Last Best Hope of Earth

A Blog Covering US History and Politics


The Revolution

The Erosion of Separation of Powers

Thomas Jefferson. By: Mather Brown. 1786.

In the 1780s, there began to be a distinct erosion of the doctrine of separation of powers.

Continue reading “The Erosion of Separation of Powers”


Guarding Against an Evil

Benjamin Franklin. By: Joseph Siffred Duplessis.

Americans’ political beliefs were rapidly changing as the American Revolution progressed into the early years of the Republic. In fact, those beliefs were “constantly in flux, continually adapting and adjusting to ever-shifting political and social circumstances.” Gordon Wood, The Creation of the American Republic: 1776-1787, 438.

Continue reading “Guarding Against an Evil”

The Conventional Debate

Dr. William Smith
William Smith. By: Gilbert Stuart. 1801-02.

In Pennsylvania, extraordinary events were transpiring that would shape how people expressed their will. William Smith (“Cato”) and a group of individuals, led by James Cannon (“Cassandra”) in 1776, debated the issue of how institutions should reflect the people’s will, given the Radical Political Experiment unfolding in Pennsylvania.

Continue reading “The Conventional Debate”

The Genesis of the Bill of Rights

Magna Carta.

Prior to the American Revolution, the colonists had become familiar with the concept of charters. Charters, whether royal, corporate, or proprietary, operated “as the evidence of a compact between an English King and the American subjects.” Gordon Wood, The Creation of the American Republic: 1776-1787, 268; see also Leonard Krieger, The Politics of Discretion: Pufendorf and the Acceptance of Natural Law (Chicago, 1965), 121.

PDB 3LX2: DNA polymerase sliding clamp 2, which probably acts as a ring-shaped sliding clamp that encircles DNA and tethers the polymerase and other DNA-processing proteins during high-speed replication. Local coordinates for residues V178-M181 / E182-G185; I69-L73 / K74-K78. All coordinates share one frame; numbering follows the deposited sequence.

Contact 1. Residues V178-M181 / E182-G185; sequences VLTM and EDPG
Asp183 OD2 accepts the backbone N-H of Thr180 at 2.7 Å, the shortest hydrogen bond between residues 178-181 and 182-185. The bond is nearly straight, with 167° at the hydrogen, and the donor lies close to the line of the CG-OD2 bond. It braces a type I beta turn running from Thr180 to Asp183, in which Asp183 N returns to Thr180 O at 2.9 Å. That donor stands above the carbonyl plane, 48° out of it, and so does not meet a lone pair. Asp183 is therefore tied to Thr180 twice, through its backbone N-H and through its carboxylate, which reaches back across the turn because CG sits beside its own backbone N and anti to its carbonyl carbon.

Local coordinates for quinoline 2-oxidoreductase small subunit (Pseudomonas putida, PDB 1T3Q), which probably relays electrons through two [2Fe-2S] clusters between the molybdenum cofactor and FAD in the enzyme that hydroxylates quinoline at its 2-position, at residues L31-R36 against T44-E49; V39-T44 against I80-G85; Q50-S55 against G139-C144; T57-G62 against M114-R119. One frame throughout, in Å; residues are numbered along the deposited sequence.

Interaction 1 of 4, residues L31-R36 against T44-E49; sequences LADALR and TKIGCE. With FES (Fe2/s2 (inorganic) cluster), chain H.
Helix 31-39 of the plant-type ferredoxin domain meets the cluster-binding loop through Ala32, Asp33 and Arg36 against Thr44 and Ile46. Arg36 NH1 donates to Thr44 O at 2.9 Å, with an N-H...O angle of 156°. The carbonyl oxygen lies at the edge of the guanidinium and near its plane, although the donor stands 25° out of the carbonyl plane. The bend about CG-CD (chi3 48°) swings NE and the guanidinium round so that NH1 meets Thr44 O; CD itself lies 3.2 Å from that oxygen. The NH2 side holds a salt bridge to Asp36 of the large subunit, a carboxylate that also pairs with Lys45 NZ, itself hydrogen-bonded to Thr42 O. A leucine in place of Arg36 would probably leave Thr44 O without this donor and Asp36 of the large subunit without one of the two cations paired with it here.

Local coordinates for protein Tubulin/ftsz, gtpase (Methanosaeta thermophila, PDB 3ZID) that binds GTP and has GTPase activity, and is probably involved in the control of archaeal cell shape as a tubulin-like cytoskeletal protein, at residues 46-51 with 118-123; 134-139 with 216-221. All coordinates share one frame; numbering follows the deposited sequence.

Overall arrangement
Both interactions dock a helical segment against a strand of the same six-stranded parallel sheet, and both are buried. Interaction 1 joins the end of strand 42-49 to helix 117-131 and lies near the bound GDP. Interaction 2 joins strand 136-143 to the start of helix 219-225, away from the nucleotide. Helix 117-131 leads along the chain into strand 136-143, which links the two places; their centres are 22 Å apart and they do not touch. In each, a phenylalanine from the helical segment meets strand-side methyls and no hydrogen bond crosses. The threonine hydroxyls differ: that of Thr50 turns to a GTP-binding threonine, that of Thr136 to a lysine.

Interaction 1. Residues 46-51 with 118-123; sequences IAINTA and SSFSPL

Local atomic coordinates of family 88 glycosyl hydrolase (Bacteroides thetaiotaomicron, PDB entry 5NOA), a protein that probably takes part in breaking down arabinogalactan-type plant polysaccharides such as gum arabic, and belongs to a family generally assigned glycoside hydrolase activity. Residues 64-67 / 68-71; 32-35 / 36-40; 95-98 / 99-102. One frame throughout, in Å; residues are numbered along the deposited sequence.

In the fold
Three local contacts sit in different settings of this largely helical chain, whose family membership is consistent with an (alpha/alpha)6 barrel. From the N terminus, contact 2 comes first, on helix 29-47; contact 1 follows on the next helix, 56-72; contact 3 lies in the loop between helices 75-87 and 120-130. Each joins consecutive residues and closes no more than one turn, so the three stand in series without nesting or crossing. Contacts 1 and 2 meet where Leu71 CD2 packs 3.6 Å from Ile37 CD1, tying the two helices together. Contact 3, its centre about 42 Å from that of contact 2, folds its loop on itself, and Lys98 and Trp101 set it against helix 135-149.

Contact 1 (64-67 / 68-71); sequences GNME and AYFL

Continue reading “The Genesis of the Bill of Rights”

A Check on Dangerous Usurpations

Samuel Chase. By: John Beale Bordley.

While an upper house of state legislatures was desirable to some, as explained in The Birth of the Senate, it also had its detractors. Those detractors argued that it was a mere redundancy, wholly irrelevant to the founding of a stable government. In taking that position, the detractors ignored many of the benefits of having a second house in the legislature.

Continue reading “A Check on Dangerous Usurpations”

A Moral Reformation

Imacon Color Scanner
Patrick Henry. By: George Bagby Matthews.

As eluded to in Virtue as a Principle and Foundation, vices had come to plague American society shortly after the American Revolution. Patrick Henry said, in 1780, that he “feared that our Body politic was dangerously sick,” as from top to bottom, society appeared to be embracing vice. Patrick Henry to Jefferson, Feb. 15, 1780, Boyd, ed., Jefferson Papers, III, 293.

Continue reading “A Moral Reformation”

The Delegation of Sovereignty

Noah Webster. By: James Herring.

Prior to the creation and ratification of the Constitution, Americans struggled with legislatures who had run rampant. This, however, was the doing of the people themselves.

Continue reading “The Delegation of Sovereignty”

Carrying Liberty to Excess

David Ramsay. By: Rembrandt Peale.

While there were perceptions that America was suffering from a malaise in the 1780s, the political theory at the time had an explanation: licentiousness.

Continue reading “Carrying Liberty to Excess”

A Perceived Burden of Intolerable Evils

John Quincy Adams. By: John Singleton Copley.

After the American Revolution and after the war with Britain, America was suffering what appeared to be a crisis.

Continue reading “A Perceived Burden of Intolerable Evils”

Create a free website or blog at

Up ↑